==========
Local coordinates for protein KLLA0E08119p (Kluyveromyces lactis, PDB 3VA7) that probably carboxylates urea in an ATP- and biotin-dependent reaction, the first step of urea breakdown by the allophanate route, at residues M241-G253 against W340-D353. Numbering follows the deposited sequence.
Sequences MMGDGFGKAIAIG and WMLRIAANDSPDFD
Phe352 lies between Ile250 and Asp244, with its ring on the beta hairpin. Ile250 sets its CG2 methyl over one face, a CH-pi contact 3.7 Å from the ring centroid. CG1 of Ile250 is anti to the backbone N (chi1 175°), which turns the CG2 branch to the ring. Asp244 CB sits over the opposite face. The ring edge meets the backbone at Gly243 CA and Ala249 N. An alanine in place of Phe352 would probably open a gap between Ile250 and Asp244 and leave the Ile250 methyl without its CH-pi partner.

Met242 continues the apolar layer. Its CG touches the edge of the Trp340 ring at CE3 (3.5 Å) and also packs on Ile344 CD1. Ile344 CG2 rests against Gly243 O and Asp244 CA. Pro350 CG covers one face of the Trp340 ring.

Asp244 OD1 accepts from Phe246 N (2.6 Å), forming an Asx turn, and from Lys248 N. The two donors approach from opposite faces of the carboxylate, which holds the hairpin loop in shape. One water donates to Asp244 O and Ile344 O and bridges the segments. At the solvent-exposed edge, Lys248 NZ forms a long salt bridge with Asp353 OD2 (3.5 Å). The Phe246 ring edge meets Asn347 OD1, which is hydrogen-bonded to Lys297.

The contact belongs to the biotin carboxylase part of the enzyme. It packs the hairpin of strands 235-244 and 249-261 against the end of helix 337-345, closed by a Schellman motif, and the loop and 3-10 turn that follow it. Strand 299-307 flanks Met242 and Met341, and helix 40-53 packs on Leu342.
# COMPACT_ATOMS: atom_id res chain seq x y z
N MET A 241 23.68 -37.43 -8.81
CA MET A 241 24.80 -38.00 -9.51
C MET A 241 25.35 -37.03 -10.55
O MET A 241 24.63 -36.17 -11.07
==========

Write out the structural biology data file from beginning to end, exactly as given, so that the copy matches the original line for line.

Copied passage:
Local coordinates for protein KLLA0E08119p (Kluyveromyces lactis, PDB 3VA7) that probably carboxylates urea in an ATP- and biotin-dependent reaction, the first step of urea breakdown by the allophanate route, at residues M241-G253 against W340-D353. Numbering follows the deposited sequence.
Sequences MMGDGFGKAIAIG and WMLRIAANDSPDFD
Phe352 lies between Ile250 and Asp244, with its ring on the beta hairpin. Ile250 sets its CG2 methyl over one face, a CH-pi contact 3.7 Å from the ring centroid. CG1 of Ile250 is anti to the backbone N (chi1 175°), which turns the CG2 branch to the ring. Asp244 CB sits over the opposite face. The ring edge meets the backbone at Gly243 CA and Ala249 N. An alanine in place of Phe352 would probably open a gap between Ile250 and Asp244 and leave the Ile250 methyl without its CH-pi partner.

Met242 continues the apolar layer. Its CG touches the edge of the Trp340 ring at CE3 (3.5 Å) and also packs on Ile344 CD1. Ile344 CG2 rests against Gly243 O and Asp244 CA. Pro350 CG covers one face of the Trp340 ring.

Asp244 OD1 accepts from Phe246 N (2.6 Å), forming an Asx turn, and from Lys248 N. The two donors approach from opposite faces of the carboxylate, which holds the hairpin loop in shape. One water donates to Asp244 O and Ile344 O and bridges the segments. At the solvent-exposed edge, Lys248 NZ forms a long salt bridge with Asp353 OD2 (3.5 Å). The Phe246 ring edge meets Asn347 OD1, which is hydrogen-bonded to Lys297.

The contact belongs to the biotin carboxylase part of the enzyme. It packs the hairpin of strands 235-244 and 249-261 against the end of helix 337-345, closed by a Schellman motif, and the loop and 3-10 turn that follow it. Strand 299-307 flanks Met242 and Met341, and helix 40-53 packs on Leu342.
# COMPACT_ATOMS: atom_id res chain seq x y z
N MET A 241 23.68 -37.43 -8.81
CA MET A 241 24.80 -38.00 -9.51
C MET A 241 25.35 -37.03 -10.55
O MET A 241 24.63 -36.17 -11.07